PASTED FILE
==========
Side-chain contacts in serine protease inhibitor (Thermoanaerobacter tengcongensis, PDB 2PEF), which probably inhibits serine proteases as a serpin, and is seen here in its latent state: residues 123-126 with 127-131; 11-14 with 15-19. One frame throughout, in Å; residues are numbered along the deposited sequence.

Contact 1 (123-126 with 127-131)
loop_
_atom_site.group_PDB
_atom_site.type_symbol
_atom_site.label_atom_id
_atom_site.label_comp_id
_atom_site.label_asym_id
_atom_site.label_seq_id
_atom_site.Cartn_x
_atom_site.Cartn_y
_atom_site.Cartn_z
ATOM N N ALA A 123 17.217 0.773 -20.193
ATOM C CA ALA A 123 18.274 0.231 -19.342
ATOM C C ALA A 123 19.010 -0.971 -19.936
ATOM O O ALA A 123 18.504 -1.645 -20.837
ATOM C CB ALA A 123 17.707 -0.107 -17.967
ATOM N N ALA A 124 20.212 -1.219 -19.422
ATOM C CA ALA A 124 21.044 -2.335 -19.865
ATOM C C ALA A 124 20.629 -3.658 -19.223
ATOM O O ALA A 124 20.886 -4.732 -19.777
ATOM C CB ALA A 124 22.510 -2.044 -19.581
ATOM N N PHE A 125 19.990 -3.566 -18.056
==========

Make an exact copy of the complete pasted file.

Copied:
Side-chain contacts in serine protease inhibitor (Thermoanaerobacter tengcongensis, PDB 2PEF), which probably inhibits serine proteases as a serpin, and is seen here in its latent state: residues 123-126 with 127-131; 11-14 with 15-19. One frame throughout, in Å; residues are numbered along the deposited sequence.

Contact 1 (123-126 with 127-131)
loop_
_atom_site.group_PDB
_atom_site.type_symbol
_atom_site.label_atom_id
_atom_site.label_comp_id
_atom_site.label_asym_id
_atom_site.label_seq_id
_atom_site.Cartn_x
_atom_site.Cartn_y
_atom_site.Cartn_z
ATOM N N ALA A 123 17.217 0.773 -20.193
ATOM C CA ALA A 123 18.274 0.231 -19.342
ATOM C C ALA A 123 19.010 -0.971 -19.936
ATOM O O ALA A 123 18.504 -1.645 -20.837
ATOM C CB ALA A 123 17.707 -0.107 -17.967
ATOM N N ALA A 124 20.212 -1.219 -19.422
ATOM C CA ALA A 124 21.044 -2.335 -19.865
ATOM C C ALA A 124 20.629 -3.658 -19.223
ATOM O O ALA A 124 20.886 -4.732 -19.777
ATOM C CB ALA A 124 22.510 -2.044 -19.581
ATOM N N PHE A 125 19.990 -3.566 -18.056